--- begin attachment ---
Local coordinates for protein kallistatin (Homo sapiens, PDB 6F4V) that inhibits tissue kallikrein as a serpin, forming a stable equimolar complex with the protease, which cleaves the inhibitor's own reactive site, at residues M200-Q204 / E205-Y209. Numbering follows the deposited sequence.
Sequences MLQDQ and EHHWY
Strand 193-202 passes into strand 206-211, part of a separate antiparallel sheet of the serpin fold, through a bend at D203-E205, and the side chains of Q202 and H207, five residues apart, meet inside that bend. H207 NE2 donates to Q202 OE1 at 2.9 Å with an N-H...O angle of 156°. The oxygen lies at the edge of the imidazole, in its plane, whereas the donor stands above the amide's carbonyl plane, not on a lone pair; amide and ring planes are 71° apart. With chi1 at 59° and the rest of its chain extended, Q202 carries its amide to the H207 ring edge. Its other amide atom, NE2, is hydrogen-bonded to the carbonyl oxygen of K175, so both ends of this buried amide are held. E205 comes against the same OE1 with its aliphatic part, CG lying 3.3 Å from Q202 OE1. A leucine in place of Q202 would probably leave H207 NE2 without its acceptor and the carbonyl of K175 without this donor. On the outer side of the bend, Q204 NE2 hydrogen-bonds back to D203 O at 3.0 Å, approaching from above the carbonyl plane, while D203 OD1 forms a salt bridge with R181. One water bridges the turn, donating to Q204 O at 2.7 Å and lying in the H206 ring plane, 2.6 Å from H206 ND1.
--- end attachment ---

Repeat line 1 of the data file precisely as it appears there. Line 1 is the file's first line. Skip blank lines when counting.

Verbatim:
Local coordinates for protein kallistatin (Homo sapiens, PDB 6F4V) that inhibits tissue kallikrein as a serpin, forming a stable equimolar complex with the protease, which cleaves the inhibitor's own reactive site, at residues M200-Q204 / E205-Y209. Numbering follows the deposited sequence.